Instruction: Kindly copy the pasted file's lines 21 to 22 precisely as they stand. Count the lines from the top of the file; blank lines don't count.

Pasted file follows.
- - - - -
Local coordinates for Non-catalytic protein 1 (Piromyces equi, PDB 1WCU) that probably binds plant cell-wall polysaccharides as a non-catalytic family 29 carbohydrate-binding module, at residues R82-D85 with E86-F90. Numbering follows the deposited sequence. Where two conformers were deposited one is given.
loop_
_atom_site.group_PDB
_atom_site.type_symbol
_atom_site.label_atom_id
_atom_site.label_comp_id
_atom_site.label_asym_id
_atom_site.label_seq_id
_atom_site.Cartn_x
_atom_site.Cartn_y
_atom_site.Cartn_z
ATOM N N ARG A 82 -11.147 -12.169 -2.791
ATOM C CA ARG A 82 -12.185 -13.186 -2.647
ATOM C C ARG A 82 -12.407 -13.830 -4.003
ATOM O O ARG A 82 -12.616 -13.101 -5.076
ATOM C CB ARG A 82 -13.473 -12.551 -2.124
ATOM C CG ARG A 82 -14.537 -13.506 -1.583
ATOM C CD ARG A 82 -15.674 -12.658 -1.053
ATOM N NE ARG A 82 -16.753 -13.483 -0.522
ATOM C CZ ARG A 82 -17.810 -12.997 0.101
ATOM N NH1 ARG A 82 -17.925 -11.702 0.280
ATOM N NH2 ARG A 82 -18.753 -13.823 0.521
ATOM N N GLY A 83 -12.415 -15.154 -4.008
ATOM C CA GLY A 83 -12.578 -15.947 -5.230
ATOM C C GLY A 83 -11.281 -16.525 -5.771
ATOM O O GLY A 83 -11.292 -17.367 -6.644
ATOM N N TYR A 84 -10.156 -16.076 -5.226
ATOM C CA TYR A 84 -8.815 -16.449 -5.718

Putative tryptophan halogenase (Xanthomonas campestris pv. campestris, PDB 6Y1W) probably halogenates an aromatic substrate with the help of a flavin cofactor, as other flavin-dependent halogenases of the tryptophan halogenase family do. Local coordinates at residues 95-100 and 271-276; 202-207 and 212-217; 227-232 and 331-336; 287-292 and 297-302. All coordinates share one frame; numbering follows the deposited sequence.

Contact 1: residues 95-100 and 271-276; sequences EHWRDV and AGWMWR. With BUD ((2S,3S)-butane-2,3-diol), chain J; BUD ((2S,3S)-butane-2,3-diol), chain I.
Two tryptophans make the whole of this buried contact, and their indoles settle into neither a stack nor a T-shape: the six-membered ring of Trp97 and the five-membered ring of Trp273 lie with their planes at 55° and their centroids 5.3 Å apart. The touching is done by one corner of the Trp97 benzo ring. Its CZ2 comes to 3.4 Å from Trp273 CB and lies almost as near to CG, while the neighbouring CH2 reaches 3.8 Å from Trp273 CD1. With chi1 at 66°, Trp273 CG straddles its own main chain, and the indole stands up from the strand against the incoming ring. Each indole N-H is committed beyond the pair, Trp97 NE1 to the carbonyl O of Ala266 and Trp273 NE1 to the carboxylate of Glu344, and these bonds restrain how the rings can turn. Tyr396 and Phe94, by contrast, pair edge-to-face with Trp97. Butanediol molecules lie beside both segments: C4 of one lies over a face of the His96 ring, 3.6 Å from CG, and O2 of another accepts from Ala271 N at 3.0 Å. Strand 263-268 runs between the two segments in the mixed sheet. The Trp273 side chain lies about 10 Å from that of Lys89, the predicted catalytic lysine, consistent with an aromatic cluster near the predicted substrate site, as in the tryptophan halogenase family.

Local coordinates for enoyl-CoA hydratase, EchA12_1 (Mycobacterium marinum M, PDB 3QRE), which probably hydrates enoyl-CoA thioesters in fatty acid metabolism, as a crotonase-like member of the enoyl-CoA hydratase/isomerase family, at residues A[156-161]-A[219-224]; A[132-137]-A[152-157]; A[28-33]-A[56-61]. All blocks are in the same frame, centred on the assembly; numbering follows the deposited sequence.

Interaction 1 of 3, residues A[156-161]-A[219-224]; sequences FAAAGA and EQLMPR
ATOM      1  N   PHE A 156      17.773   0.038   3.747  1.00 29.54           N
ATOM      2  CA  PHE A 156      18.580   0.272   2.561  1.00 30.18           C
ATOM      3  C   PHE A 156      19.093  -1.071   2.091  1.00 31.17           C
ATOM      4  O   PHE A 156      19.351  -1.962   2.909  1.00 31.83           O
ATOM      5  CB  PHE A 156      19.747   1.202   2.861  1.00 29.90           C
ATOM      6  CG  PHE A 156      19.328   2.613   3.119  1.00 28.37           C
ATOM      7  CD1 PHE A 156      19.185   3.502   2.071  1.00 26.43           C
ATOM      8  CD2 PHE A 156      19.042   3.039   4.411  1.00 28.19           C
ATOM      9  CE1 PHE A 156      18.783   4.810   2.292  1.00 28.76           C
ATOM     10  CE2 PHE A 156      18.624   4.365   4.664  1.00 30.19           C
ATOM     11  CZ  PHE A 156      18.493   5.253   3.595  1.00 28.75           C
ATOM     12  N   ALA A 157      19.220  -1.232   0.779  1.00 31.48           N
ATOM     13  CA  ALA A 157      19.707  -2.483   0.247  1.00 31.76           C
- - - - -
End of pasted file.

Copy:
ATOM N NH1 ARG A 82 -17.925 -11.702 0.280
ATOM N NH2 ARG A 82 -18.753 -13.823 0.521